An Alley in Chicago

“How Can They Survive Without the Eucharist?”

Democracy being as messy in the Church as anywhere else, the Association of Chicago Priests early developed its share of problems. Not all the decisions members made were wise. Young priests agitated their new personnel board for raises. Older priests thought raises an inappropriate initiative. Privately, the personnel board collected a list of parishes where they couldn’t in conscience send inexperienced associates. Pastors of blacklisted parishes disputed the priests’ assessments. The young priests had their own list of difficult pastors. They released theirs to the newspapers. Young priests bargained with the personnel board over grievances in a way that infuriated many older men.

The Young Priests Caucus was formed in the spring of 1969 about the time that Jack Egan was elected ACP president. Jack Egan, always a man of the via media, pressed carefully between his ever-deferential respect for authority and an ever-vigilant lookout for opportunities to advance the ACP agenda. He would never bring down his Church to make a point, or to solve a grievance. Nor would he cut off his opponents’ only means of saving grace or saving face. He expected the same from the Young Turk curates. They didn’t share his skill at circumspection. As high-handed and righteous, in their way, as the student activists of the 1960s, they didn’t heed Jack Egan’s suggestion that young priests should try to work out conditions they deplored through judicial processes. Egan was quoted as saying that the ACP board thought the young priests were not acting “according to high standards of responsibility and accountability.” The personnel board that the ACP had fought for was now under fire. Set up to resolve grievances, it now seemed to give rise to them.

“Even though we were all friends, the Young Priests Caucus put terrible pressure on me,” Jack remembers. “Putting out a list of pastors to whom no young associates should be sent! Everything was in the press. Oh, God, they had learned that lesson. We taught them too well. Can you imagine what that did to the morale of the diocese?”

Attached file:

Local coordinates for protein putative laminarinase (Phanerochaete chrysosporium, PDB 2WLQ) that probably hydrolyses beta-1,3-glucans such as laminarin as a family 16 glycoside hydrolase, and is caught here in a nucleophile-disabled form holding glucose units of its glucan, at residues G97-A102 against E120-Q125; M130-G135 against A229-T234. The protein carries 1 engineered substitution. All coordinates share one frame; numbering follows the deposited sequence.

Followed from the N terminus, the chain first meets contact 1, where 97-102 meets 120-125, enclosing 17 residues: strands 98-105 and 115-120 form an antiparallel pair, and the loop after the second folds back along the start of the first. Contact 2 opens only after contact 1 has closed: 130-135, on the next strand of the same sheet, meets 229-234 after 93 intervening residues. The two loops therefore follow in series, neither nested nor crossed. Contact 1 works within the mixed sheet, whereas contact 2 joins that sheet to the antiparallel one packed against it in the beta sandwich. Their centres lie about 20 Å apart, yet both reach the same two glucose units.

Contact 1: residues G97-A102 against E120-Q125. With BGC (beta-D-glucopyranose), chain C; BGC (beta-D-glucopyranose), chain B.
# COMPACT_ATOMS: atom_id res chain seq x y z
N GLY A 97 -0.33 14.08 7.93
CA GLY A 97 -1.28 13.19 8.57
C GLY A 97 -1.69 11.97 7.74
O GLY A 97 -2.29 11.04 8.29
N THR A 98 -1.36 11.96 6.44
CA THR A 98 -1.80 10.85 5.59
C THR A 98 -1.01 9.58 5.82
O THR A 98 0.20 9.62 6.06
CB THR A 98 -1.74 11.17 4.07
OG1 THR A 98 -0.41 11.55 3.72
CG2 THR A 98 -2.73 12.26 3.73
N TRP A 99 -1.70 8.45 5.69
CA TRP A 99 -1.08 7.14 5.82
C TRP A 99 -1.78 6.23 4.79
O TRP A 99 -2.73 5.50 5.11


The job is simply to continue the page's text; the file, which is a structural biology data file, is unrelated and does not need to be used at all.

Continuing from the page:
That same age rift operated within the Presentation community where Jack still lived the year he headed the ACP although he shifted his pastoral responsibilities to another administrator. Kathy Pelletier Moriarity looks back on youthful manifestos from her confederates as intemperate then, embarrassing now. She deplores the “lack of judgment. We had such a strong sense of righteousness. Father Egan had brought people together who were searching and questioning, theologically and psychologically.” Kathy sees how every life at Presentation was re-examined and changed. “A lot of mistakes are made when you open a place up. Out of all the religious, only one person is still a priest besides Jack Egan. All the Sisters left religious life.” In the same way, many of those Young Turk priests eventually resigned from the priesthood.

At both Presentation and the ACP, Jack Egan made a place on his agenda for all those come to queue and question. To his ACP office came the priests who both wanted to leave the priesthood and to be exonerated of guilt for leaving. Jack tried to befriend them, even as he befriended associates at Presentation and the Young Priests Caucus. He shared their perceptions and disquietude. He knew they were a bomb waiting to explode in the Church.

When Jack Egan allows himself to think of his term as president of the Association of Chicago Priests, he calls that penitential season “the most difficult year of my life. Looking back, we can’t comprehend what was happening in the Church at that time. We were just coming out of that terrible year 1968, that turning point in history, with assassinations, the end of the civil rights movement, the Vietnam War eating us up, the feminist movement.” This was also the year of the great exodus of the clergy from the Church. “While I was chairman, forty-five priests came to tell me they were leaving the priesthood and why.” Mistrusting Cardinal Cody, they were reporting to Father Egan as to a commanding officer.

Concurrently, men staying in the priesthood had an intense interest in the questions about their vocation raised by the Vatican Council. A Bishops’ Synod was planned for 1971 to consider a) justice in the world, and b) the Roman Catholic priesthood. For the first time priests would have a chance to let their feelings be known. “The major question for Chicago priests,” Father Egan remembers, “was optional celibacy. We had many meetings to discuss how we felt about it.”

Jack Egan who had survived the loneliness of the torch-bearer in the Hyde Park-Kenwood confrontation, the loss of his beloved interreligious coalition, and now the torching of Lawndale after Dr. King’s death, seemed to be witnessing the dissolution of the Church and the city to which he had devoted his life. Yet he felt he had to stay strong for the sake of those who looked to him. As Jack Hill says of Jack at Presentation, “perhaps the most appreciated contribution you made was to your colleagues there. You were kind to them all even though their concerns were a distraction from the programs at Presentation. You provided an accepting atmosphere in which your friends could work out their lives.” However, the quiet that Jack brought to those making hard decisions at Presentation brought disquiet to him.